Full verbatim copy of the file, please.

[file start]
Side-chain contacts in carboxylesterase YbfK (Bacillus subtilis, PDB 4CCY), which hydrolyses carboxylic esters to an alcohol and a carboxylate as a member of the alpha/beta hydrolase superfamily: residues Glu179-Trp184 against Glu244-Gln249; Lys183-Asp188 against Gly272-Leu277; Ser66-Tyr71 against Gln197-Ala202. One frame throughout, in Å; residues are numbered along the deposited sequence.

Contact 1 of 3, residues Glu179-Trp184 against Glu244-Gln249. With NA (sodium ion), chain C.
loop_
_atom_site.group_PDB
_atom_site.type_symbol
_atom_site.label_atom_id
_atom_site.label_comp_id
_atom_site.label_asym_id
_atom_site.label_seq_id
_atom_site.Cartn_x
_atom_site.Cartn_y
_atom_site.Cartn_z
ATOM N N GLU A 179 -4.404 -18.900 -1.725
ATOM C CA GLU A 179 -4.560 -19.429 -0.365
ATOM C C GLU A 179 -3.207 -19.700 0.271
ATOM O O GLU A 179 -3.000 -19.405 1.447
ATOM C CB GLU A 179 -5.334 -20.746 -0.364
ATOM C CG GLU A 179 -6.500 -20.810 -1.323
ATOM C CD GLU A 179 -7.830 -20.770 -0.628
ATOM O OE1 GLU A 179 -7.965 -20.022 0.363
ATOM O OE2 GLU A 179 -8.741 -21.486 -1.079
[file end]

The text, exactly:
Side-chain contacts in carboxylesterase YbfK (Bacillus subtilis, PDB 4CCY), which hydrolyses carboxylic esters to an alcohol and a carboxylate as a member of the alpha/beta hydrolase superfamily: residues Glu179-Trp184 against Glu244-Gln249; Lys183-Asp188 against Gly272-Leu277; Ser66-Tyr71 against Gln197-Ala202. One frame throughout, in Å; residues are numbered along the deposited sequence.

Contact 1 of 3, residues Glu179-Trp184 against Glu244-Gln249. With NA (sodium ion), chain C.
loop_
_atom_site.group_PDB
_atom_site.type_symbol
_atom_site.label_atom_id
_atom_site.label_comp_id
_atom_site.label_asym_id
_atom_site.label_seq_id
_atom_site.Cartn_x
_atom_site.Cartn_y
_atom_site.Cartn_z
ATOM N N GLU A 179 -4.404 -18.900 -1.725
ATOM C CA GLU A 179 -4.560 -19.429 -0.365
ATOM C C GLU A 179 -3.207 -19.700 0.271
ATOM O O GLU A 179 -3.000 -19.405 1.447
ATOM C CB GLU A 179 -5.334 -20.746 -0.364
ATOM C CG GLU A 179 -6.500 -20.810 -1.323
ATOM C CD GLU A 179 -7.830 -20.770 -0.628
ATOM O OE1 GLU A 179 -7.965 -20.022 0.363
ATOM O OE2 GLU A 179 -8.741 -21.486 -1.079